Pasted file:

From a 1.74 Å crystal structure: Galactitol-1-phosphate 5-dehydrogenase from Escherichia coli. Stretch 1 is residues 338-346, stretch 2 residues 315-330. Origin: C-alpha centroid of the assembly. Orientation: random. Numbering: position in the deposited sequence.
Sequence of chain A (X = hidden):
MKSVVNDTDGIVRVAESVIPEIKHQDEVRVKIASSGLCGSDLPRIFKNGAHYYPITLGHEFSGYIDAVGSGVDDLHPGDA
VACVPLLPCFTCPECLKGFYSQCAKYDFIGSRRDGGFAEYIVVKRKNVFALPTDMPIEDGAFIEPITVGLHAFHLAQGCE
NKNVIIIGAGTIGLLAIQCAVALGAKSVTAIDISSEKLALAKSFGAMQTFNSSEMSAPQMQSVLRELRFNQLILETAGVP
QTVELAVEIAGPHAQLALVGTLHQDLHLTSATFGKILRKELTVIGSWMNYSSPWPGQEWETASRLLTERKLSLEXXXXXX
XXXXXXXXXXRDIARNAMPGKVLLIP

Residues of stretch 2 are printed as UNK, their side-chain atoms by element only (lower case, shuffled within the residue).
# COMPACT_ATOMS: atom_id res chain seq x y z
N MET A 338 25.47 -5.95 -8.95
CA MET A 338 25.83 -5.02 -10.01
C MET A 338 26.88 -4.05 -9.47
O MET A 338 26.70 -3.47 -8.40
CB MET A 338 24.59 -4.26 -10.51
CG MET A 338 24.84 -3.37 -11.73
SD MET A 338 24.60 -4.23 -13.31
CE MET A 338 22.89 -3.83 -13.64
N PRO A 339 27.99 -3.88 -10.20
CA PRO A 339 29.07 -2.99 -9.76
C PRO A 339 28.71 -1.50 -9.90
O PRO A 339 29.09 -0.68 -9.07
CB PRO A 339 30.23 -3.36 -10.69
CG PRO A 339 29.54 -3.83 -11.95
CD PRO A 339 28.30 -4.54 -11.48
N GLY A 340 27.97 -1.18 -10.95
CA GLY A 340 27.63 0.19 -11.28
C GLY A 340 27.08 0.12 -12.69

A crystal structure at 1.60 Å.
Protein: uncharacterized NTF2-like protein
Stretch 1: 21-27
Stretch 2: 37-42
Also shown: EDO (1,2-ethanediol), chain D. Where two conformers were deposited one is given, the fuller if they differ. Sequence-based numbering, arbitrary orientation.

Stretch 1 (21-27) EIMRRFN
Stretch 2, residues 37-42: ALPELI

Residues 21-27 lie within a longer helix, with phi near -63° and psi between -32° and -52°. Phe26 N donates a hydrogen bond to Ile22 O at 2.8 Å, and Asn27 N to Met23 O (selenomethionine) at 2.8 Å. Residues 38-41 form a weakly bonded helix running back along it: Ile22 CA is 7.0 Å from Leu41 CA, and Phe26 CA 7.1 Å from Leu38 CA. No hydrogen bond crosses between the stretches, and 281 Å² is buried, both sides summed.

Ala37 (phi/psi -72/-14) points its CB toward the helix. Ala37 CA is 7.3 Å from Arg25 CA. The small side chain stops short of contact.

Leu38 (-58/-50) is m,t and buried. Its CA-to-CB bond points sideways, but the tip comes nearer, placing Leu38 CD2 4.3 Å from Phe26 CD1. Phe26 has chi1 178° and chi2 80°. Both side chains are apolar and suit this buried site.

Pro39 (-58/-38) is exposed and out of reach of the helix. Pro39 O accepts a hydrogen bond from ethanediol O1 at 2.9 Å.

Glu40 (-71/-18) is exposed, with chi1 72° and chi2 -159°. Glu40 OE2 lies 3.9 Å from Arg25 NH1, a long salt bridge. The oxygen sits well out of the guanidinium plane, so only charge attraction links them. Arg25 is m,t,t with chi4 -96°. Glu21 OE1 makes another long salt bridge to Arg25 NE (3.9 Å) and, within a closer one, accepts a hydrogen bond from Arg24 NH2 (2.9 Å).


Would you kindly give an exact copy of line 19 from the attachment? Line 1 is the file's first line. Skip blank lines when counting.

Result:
CA PRO A 339 29.07 -2.99 -9.76